Those people? They’re not switching to Chrome because Chrome is sexy or amazing… largely you’ll see them saying that they are leaving Firefox because of Firefox’s problems or short-comings, not Chrome’s features. OK, on to my gripes as an enterprise (education, actually, but we work the same and expect the same) IT shop.

* Instability. We’ve gone from a stable Firefox (sure, it had its quirks, but stable enough for us to say “we support Firefox” and be able to stand by it) to having to say “well, if you’re having problems in Firefox, you may have to use Safari/IE for that”. And then bracing for the next release 6 weeks later. (In all honesty, we’re just leaving most people on 3.6.x)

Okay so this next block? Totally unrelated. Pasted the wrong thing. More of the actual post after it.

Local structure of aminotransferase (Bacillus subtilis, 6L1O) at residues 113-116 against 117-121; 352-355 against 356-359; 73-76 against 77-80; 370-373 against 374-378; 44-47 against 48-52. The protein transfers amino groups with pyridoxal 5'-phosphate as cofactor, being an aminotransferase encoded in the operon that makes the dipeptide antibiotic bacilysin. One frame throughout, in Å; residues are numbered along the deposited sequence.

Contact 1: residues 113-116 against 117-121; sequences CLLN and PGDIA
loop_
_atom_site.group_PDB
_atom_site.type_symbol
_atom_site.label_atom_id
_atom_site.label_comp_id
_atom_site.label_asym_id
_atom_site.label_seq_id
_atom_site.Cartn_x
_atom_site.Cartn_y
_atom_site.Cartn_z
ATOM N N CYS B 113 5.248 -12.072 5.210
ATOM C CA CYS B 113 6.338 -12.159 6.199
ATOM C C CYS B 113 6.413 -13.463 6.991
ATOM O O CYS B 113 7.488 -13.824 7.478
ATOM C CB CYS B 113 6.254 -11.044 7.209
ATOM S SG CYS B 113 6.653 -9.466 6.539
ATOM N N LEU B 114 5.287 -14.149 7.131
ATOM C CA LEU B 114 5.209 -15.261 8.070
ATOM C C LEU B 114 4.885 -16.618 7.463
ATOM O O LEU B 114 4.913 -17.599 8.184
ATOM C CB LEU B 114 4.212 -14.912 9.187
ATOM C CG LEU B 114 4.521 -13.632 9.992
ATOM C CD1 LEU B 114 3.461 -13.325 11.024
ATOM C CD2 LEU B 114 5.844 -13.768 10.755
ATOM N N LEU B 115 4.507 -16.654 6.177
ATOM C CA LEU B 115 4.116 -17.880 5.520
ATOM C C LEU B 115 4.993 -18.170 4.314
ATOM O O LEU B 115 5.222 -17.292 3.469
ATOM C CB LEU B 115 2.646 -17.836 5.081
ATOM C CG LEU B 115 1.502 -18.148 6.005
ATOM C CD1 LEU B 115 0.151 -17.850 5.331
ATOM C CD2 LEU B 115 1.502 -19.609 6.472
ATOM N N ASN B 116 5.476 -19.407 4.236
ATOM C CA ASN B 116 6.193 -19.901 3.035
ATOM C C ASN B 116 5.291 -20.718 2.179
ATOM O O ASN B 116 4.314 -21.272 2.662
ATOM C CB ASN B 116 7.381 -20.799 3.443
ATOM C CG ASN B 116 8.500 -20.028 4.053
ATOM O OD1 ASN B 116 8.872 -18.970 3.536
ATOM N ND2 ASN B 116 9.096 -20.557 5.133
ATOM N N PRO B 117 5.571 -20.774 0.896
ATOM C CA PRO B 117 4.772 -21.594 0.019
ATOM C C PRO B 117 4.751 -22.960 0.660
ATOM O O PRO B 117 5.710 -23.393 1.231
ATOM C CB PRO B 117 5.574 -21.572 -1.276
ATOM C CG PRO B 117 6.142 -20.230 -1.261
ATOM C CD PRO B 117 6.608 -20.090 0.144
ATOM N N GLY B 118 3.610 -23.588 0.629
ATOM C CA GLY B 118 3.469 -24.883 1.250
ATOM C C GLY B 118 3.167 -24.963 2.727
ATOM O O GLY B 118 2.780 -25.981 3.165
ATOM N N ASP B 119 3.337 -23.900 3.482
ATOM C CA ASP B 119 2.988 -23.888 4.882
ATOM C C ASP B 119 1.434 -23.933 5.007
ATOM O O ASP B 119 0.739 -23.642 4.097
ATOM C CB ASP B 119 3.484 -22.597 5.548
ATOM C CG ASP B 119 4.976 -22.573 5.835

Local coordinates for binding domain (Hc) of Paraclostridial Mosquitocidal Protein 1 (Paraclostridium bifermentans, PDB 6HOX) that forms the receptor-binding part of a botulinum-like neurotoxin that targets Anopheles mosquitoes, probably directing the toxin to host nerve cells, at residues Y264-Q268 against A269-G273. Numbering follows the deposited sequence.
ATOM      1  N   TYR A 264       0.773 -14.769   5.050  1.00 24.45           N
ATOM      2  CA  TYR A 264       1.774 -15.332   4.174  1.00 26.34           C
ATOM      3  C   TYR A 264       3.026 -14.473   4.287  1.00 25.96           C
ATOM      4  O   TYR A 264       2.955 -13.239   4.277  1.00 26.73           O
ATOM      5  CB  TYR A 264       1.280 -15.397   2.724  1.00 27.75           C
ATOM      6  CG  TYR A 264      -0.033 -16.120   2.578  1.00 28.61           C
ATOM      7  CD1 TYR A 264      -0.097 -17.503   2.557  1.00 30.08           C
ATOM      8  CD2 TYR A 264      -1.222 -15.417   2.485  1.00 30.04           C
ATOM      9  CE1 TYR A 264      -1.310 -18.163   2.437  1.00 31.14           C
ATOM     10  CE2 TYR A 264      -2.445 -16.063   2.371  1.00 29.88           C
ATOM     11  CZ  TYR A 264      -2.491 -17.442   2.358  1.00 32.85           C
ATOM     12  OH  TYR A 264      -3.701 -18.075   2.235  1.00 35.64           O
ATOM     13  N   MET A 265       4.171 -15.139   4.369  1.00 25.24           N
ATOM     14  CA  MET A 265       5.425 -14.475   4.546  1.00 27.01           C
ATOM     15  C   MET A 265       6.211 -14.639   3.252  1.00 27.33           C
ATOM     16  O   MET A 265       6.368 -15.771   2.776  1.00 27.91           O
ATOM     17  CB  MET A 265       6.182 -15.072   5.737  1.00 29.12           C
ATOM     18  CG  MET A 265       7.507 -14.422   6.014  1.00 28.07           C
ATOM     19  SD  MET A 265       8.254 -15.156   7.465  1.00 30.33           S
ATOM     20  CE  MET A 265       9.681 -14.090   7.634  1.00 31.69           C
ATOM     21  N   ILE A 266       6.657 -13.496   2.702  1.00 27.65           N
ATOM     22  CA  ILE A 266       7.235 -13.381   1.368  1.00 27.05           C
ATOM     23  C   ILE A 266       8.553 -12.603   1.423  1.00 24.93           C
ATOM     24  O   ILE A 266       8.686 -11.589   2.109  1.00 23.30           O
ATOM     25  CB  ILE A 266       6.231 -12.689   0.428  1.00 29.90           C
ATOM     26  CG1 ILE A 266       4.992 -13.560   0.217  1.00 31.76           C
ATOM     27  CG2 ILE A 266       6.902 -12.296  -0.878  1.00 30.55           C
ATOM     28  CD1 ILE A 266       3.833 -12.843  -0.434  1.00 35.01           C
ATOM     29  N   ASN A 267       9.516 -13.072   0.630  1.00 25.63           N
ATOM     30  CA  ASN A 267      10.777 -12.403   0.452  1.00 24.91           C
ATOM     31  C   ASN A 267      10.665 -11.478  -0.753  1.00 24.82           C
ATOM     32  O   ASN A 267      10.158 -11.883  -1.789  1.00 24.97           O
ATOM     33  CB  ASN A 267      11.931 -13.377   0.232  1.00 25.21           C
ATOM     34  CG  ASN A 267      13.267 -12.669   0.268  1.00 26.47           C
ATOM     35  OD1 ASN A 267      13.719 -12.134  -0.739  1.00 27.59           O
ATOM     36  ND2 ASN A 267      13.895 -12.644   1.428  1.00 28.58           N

* Page rendering and slowness. This has forced us to downgrade some users who just can’t deal with it to 3.6.x And we’re clearly not alone:
And, tellingly, you’ll still find a link to 3.6.24 on Mozilla’s download site. Even they, tacitly admit there’s still a reason for it to be there:

* Let’s talk about slowness. How can it be that Chrome got faster and Firefox got slower? ZDnet sure thinks so. Compare these two Kraken scores:

You’re killing yourself, Mozilla. No excuses, no waffling. You. Are. Killing. Yourself.

* New weirdness depending on if you’re on 6 or 7 or 8. Profiles being trashed, bookmarks reverting or disappearing… What works in 7 might not work in 8. What was fixed in 7 from 6 seems to once again affect 8. And boy is it RAM hungry. But it was i/o hungry before, so that’s probably a step forward for users with networked hime directories… Submit crash report, submit crash report, submit crash report.